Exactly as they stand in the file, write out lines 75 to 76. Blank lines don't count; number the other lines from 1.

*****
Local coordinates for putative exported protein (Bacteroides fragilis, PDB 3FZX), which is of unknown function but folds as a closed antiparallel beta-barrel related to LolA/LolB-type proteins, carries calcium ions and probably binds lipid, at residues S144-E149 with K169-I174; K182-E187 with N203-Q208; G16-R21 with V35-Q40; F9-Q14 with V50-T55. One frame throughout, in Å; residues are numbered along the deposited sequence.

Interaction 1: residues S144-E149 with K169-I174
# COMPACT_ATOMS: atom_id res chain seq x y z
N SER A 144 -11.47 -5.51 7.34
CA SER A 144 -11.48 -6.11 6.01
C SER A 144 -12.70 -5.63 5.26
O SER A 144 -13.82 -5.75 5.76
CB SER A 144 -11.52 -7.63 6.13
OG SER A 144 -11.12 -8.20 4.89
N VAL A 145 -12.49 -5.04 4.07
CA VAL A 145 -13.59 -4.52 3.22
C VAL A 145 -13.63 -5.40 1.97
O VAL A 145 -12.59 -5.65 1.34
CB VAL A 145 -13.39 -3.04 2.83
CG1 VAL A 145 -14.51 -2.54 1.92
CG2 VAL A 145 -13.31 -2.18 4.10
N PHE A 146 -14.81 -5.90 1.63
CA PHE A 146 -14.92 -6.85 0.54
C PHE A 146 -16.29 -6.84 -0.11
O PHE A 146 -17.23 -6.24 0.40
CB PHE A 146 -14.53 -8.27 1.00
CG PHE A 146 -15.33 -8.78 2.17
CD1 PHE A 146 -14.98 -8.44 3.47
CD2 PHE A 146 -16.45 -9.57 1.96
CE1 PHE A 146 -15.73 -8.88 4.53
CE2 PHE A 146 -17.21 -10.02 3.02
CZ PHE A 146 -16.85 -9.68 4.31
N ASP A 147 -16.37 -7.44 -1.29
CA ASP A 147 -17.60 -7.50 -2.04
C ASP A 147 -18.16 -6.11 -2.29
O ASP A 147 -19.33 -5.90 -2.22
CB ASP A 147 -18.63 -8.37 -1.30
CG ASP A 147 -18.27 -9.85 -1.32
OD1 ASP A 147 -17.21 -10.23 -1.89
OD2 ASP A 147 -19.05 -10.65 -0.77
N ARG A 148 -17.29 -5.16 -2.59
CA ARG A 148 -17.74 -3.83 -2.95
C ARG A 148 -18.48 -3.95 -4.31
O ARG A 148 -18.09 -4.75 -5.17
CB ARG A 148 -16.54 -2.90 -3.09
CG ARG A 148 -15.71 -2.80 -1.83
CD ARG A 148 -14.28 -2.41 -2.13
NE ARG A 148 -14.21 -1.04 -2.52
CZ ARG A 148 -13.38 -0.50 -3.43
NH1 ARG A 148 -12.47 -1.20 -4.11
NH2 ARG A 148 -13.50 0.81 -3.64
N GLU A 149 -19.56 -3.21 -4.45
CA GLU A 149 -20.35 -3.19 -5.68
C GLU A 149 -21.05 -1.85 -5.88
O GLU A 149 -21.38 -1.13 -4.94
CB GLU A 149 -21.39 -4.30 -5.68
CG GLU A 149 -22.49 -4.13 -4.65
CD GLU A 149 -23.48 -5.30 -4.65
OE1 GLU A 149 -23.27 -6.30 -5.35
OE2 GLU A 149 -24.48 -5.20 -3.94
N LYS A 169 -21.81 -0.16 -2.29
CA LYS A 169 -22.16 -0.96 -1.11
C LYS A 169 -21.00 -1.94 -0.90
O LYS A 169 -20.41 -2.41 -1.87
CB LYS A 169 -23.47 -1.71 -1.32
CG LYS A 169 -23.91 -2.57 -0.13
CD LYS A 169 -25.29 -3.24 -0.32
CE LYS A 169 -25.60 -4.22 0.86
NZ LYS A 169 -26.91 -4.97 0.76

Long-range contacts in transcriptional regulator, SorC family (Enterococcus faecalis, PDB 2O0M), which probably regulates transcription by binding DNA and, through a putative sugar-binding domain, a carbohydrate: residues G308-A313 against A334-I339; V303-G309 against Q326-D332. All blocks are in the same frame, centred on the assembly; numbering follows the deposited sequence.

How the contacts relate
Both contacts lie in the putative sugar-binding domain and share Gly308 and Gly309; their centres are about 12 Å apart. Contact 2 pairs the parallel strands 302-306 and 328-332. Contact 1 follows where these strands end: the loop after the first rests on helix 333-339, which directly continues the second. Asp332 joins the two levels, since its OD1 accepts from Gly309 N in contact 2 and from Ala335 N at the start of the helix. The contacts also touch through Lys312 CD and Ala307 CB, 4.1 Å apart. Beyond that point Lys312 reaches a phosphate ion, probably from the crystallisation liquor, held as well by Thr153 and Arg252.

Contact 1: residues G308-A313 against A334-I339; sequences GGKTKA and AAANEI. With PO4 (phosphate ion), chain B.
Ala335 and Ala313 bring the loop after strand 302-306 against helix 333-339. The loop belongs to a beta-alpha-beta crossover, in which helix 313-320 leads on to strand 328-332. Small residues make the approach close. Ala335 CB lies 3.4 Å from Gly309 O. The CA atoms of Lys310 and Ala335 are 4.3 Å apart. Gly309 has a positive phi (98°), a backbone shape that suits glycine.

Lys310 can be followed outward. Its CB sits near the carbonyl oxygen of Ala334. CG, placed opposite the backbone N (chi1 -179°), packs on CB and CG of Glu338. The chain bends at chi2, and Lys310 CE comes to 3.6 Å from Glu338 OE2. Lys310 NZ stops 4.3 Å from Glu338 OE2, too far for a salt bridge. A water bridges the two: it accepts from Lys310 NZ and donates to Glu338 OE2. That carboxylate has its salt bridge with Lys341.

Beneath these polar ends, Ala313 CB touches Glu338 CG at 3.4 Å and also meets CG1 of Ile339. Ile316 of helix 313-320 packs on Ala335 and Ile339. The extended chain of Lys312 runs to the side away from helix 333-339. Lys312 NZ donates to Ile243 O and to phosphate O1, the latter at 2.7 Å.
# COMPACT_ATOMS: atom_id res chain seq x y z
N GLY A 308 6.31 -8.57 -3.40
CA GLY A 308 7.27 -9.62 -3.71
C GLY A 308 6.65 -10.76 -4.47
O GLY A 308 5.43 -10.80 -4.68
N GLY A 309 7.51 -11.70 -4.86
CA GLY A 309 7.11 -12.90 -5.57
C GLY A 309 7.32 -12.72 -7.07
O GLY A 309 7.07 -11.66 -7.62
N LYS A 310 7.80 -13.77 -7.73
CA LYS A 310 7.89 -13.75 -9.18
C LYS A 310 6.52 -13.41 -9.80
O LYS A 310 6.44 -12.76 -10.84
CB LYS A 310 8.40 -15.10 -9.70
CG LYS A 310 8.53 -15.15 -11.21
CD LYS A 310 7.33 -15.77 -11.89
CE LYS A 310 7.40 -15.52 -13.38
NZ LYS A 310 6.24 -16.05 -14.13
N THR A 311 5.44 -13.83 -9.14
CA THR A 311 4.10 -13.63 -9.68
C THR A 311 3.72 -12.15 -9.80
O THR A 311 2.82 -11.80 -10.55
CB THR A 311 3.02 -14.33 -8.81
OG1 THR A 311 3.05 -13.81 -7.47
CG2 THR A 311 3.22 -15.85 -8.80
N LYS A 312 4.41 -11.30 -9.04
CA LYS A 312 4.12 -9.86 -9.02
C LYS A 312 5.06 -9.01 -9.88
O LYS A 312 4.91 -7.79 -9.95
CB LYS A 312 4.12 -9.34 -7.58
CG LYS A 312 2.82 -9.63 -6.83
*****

C GLY A 308 6.65 -10.76 -4.47
O GLY A 308 5.43 -10.80 -4.68